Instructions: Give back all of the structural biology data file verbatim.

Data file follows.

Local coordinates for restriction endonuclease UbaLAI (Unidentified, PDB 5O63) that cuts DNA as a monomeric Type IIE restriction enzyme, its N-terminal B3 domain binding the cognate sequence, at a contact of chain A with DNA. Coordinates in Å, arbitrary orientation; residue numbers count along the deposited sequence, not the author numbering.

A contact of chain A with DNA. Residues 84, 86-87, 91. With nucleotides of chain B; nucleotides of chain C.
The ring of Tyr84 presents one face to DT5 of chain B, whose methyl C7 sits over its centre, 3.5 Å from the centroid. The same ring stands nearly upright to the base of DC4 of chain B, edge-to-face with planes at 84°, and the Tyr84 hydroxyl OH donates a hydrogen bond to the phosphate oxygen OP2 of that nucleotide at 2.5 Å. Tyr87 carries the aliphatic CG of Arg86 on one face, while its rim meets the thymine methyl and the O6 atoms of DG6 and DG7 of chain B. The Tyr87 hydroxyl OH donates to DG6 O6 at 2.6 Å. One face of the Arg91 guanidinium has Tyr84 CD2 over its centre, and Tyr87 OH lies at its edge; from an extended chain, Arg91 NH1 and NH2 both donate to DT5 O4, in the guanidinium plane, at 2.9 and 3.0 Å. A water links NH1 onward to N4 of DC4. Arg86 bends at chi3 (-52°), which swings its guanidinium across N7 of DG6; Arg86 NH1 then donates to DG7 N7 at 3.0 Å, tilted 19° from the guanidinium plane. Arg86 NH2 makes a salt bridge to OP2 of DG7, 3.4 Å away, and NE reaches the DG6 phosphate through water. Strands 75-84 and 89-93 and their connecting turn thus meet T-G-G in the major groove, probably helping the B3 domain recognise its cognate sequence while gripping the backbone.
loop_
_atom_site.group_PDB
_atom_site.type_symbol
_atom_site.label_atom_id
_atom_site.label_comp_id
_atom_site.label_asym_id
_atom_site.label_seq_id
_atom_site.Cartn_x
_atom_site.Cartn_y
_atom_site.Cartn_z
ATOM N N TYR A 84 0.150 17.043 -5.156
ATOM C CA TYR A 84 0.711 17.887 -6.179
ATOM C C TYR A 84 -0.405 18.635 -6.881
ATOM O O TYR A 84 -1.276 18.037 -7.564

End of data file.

Local coordinates for restriction endonuclease UbaLAI (Unidentified, PDB 5O63) that cuts DNA as a monomeric Type IIE restriction enzyme, its N-terminal B3 domain binding the cognate sequence, at a contact of chain A with DNA. Coordinates in Å, arbitrary orientation; residue numbers count along the deposited sequence, not the author numbering.

A contact of chain A with DNA. Residues 84, 86-87, 91. With nucleotides of chain B; nucleotides of chain C.
The ring of Tyr84 presents one face to DT5 of chain B, whose methyl C7 sits over its centre, 3.5 Å from the centroid. The same ring stands nearly upright to the base of DC4 of chain B, edge-to-face with planes at 84°, and the Tyr84 hydroxyl OH donates a hydrogen bond to the phosphate oxygen OP2 of that nucleotide at 2.5 Å. Tyr87 carries the aliphatic CG of Arg86 on one face, while its rim meets the thymine methyl and the O6 atoms of DG6 and DG7 of chain B. The Tyr87 hydroxyl OH donates to DG6 O6 at 2.6 Å. One face of the Arg91 guanidinium has Tyr84 CD2 over its centre, and Tyr87 OH lies at its edge; from an extended chain, Arg91 NH1 and NH2 both donate to DT5 O4, in the guanidinium plane, at 2.9 and 3.0 Å. A water links NH1 onward to N4 of DC4. Arg86 bends at chi3 (-52°), which swings its guanidinium across N7 of DG6; Arg86 NH1 then donates to DG7 N7 at 3.0 Å, tilted 19° from the guanidinium plane. Arg86 NH2 makes a salt bridge to OP2 of DG7, 3.4 Å away, and NE reaches the DG6 phosphate through water. Strands 75-84 and 89-93 and their connecting turn thus meet T-G-G in the major groove, probably helping the B3 domain recognise its cognate sequence while gripping the backbone.
loop_
_atom_site.group_PDB
_atom_site.type_symbol
_atom_site.label_atom_id
_atom_site.label_comp_id
_atom_site.label_asym_id
_atom_site.label_seq_id
_atom_site.Cartn_x
_atom_site.Cartn_y
_atom_site.Cartn_z
ATOM N N TYR A 84 0.150 17.043 -5.156
ATOM C CA TYR A 84 0.711 17.887 -6.179
ATOM C C TYR A 84 -0.405 18.635 -6.881
ATOM O O TYR A 84 -1.276 18.037 -7.564